A Heart Forever Changed by Kristen Bell

Honestly, I have been nervous about going on this trip alone to the Democratic Republic of Congo (DRC) for several weeks. Not the small, butterfly feeling in my stomach nervousness, but the waking-up-every-night-full-of-worry variety. Without going into a ton of detail, there were some "normal" precautions we use in travel--going with a buddy, having reliable transportation at the airport, traveling during the day--that appeared, in my limited viewpoint, to be falling apart. This, along with the fact that Philip was not on the invitation letter, and could not get a visa even if we could scrape up the money for him to travel with me, left me in a bit of irrational panic. 

Although I consciously know that fear is not of the Lord, and I can statistically look at how unlikely it would be that anything would happen to me, for nearly a month I could only focus on the dangers involved in such a trip. It did not help that one day, while thinking whether I should film a blog that looks similar to those YouTube goodbyes, I came out of my thoughtful daze to hear John Mayer singing "Say What You Need to Say" on the radio. An omen, I worried. I was ridiculously scared. I did not have the choice of being disobedient and not going; I just prayed and prayed for God to make the situation less overwhelmingly frightening. 

And He did just that.

 

With the new guidelines from the U.S. Embassy, suddenly I got to travel with two other people, and those nightmares I had created of being the girl in the movie Taken vanished (if you haven't seen that movie yet, don't. It makes you have an irrational fear of traveling, as evidenced by the rant above). I met a sweet woman named Susie at the airport while I was trying to stuff every item of clothing into my checked baggage, unaware that they actually weighed your carryon bags. I had about 10 pounds to shed. After assuring me that if my clothes did not make it, I could borrow hers, we got on a plane headed to Ethiopia. I found the travel buddy I had been praying for.


What I did not know is that God would use Susie to give me more than just peace of mind and a listening ear when traveling. As we traveled, I learned that in 2010 Susie had taken a mission trip to the DRC and had fallen in love with a community right outside the Kinshasa city limits. She had traveled back five times over the next two years as a liason for the United Methodist Church, whose program in this community feeds the children once a day, offers a clinic, and has built a water well in the area. Susie goes to meet specific needs of the community, to help create vision for its leaders, and to simply bring joy and hope to the kids of this community through a week of fun, games, and stories about God and Jesus. This time, she was making a trip to adopt a little girl who God had beautifully knit into her life through these visits.

 

She graciously offered to take me to the village the day after we arrived. There I learned an important lesson.

We veered off the highway and started down sandy, rocky roads. On either side of us were stone "houses" which consisted mostly of a roof and open, crumbling walls. Children were out playing or bathing from a bucket, while women sat watching them. It began quietly. A few children would catch a glimpse of us in the car, a smile would spread across their faces, and they would say, with excitement, "Susie!" We kept driving, some people ignoring us, some peering inquisitively into the windows, and some running alongside the car. Finally, we took our last left-hand turn, and in the clearing, saw the great party that had been prepared for her. It did not have food or decorations, only a hundred children jumping, dancing and screaming, "Susie, maya! Susie, maya! Susie, maya!" over and over again (which, I believe means "Susie's here"). She opened the car door and they swarmed her and followed her into the small gathering spot they have, chanting praise of her return.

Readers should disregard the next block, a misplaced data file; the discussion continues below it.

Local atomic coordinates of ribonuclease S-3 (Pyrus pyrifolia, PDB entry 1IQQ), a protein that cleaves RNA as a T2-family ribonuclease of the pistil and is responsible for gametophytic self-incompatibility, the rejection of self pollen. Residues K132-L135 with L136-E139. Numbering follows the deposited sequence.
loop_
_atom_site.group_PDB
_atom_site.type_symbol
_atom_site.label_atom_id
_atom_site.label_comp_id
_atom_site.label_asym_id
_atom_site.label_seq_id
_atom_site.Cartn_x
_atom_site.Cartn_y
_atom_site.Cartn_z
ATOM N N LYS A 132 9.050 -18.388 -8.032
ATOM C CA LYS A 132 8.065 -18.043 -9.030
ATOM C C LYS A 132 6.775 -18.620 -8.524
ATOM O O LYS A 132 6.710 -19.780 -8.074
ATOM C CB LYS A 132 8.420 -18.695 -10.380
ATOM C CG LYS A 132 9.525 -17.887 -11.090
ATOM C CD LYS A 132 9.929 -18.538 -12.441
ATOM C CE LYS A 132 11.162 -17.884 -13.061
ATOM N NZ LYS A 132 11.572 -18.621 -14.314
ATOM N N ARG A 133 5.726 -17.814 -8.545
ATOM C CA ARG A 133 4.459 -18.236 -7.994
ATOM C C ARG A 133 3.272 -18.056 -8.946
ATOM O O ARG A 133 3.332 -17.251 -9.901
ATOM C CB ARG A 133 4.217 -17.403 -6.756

Susie is not a celebrity, but she sure looked like one that day. While she visited the friends she had made there, I wandered around to look at the center. I watched as men and women, along with Susie, surrounded the well to discuss its repair (she hoped to purchase a new pump during her visit). I got to pray over a man who had received surgery at the clinic by one of the two doctors there. I got to hold hands with a crowd of smiling children who had just finished their meal. I danced and sang and gave more "high-fives" than my palms could handle. I got the special treat of seeing five babies recently born at the clinic. And, I got to be there to see the awe of overwhelming gratitude that swept over Susie's face when she learned that one of those babies was named after her. 

I was reminded of the verse in I Thessalonians 4:11: "Make it your ambition to lead a quiet life and attend to your own business and work with your hands… so that you will behave properly toward outsiders and not be in any need." God was using a special-education teacher from a small town in Delaware to carry out His purpose in this otherwise forgotten community. No one would ever know the fanfare that surrounded her visit, but I am sure the Creator of the universe, who had tugged her heartstrings to know and love these people, knew. What I saw that day was nothing short of miraculous: a community brought back to life by the care and concern and obedience of a woman whose ambition was to serve the hungry, the thirsty, the naked, and in doing so, to serve her King.

 

 

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